From his reclined seat position, the delivery van driver’s drowsy eyes widened with the realization that he had run a red light.  Intuitively, he quickly sat up and gripped the steering wheel.  “Fuck!” he screamed, as two cars broadsided his vehicle.  He felt his sweaty hands slip off the wheel just as he glimpsed the fast-approaching, traffic light pole.

“Killed in a bread delivery truck,” flitted through his mind, as his seat launched his body backward, head first along the aisle of locked-in shelves.  Creating the illusion of a hallucinatory dream, plastic encased bread loaves flew every which way accompanying him on his flight to the back of the van.  He breathed in the odor of freshly baked bread that permeated the cloud of plastic encasing and sticking to his body.  Groggily, he murmured, “Stinkin’ bread…,” before losing consciousness.

Hazily peering under slowly opening eyelids, he recognized the searching faces of both of his middle-aged parents looming just inches away from his face.

“At least he’s alive,” he heard his Dad say to his Mom.

While she clasped one of her son’s hands to her chest, she said over and over in a gentle sing song voice, “Robbie…wake up….”

Groaning and slowly mumbling, “Dad.  Mom.  Get out of my face.”  Their son began pushing them away.

The young man’s parents straightened up from bending over their son’s hospital bed.  Heaving a sigh of relief, they looked meaningfully at each other knowing what they would have to tell him once he left the hospital.  His recovery in the hospital was routine; he had had a concussion, some strains and contusions.  The only visits and phone messages he received were from his parents, except one phone message from his girlfriend yelling, “I’m sick of you being irresponsible and losing yet another job.  I dropped off your stuff at your parents.  Do not call me…Ever!”  He noted that none of his so-called friends bothered to call him and no one returned his texts.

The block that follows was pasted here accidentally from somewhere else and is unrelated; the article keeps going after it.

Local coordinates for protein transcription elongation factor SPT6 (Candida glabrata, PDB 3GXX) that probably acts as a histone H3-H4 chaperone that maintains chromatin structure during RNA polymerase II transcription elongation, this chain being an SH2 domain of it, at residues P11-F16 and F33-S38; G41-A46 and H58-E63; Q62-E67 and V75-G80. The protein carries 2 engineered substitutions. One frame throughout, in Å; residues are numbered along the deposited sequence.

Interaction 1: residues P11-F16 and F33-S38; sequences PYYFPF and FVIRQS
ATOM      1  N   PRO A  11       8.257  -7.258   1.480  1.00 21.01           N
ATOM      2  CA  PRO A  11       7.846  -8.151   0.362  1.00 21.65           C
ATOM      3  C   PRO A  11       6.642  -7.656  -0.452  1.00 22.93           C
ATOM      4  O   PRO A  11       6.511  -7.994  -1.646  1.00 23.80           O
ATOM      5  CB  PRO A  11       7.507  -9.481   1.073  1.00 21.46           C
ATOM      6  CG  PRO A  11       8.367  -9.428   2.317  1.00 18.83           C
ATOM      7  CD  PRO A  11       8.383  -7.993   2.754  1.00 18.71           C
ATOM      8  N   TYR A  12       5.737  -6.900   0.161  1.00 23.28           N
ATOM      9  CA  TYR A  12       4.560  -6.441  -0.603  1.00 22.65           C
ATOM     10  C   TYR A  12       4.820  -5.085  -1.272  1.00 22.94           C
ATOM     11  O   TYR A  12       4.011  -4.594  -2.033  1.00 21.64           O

A few days later, his parents picked him up along with the doctor’s instructions for his recovery at home.  He collapsed, exhausted in his childhood bedroom.  Two years ago when he was twenty, he moved in with his girlfriend expecting he would never return to live with his parents.  Staring at the ceiling with its painted stars and moon, he glumly reflected on the news from his employer that he was not welcome back to work.  He could replace the girlfriend, but that job had been hard to get.

“Bong.  Bong.  Bonggg…,” rang Mom’s bronze dinner bell.  The sound of that bell and being in this room again made him feel annoyed and tense.  When he lived at home, their lectures usually happened at the dinner table.  They always reminded him that he was their only child and still not in college.

The aroma of food at the dinner table helped him relax a bit from his tense expectation of a forthcoming lecture.  His mother’s posture clued him in that she would initiate their usual “Go To School” script.

“Rob, what are your plans?” said his Mom as she handed him a bowl of mashed potatoes.

Page one excerpt from Road Noise Short Stories To Thrill and Chill  2016 © Belinda A. Allen

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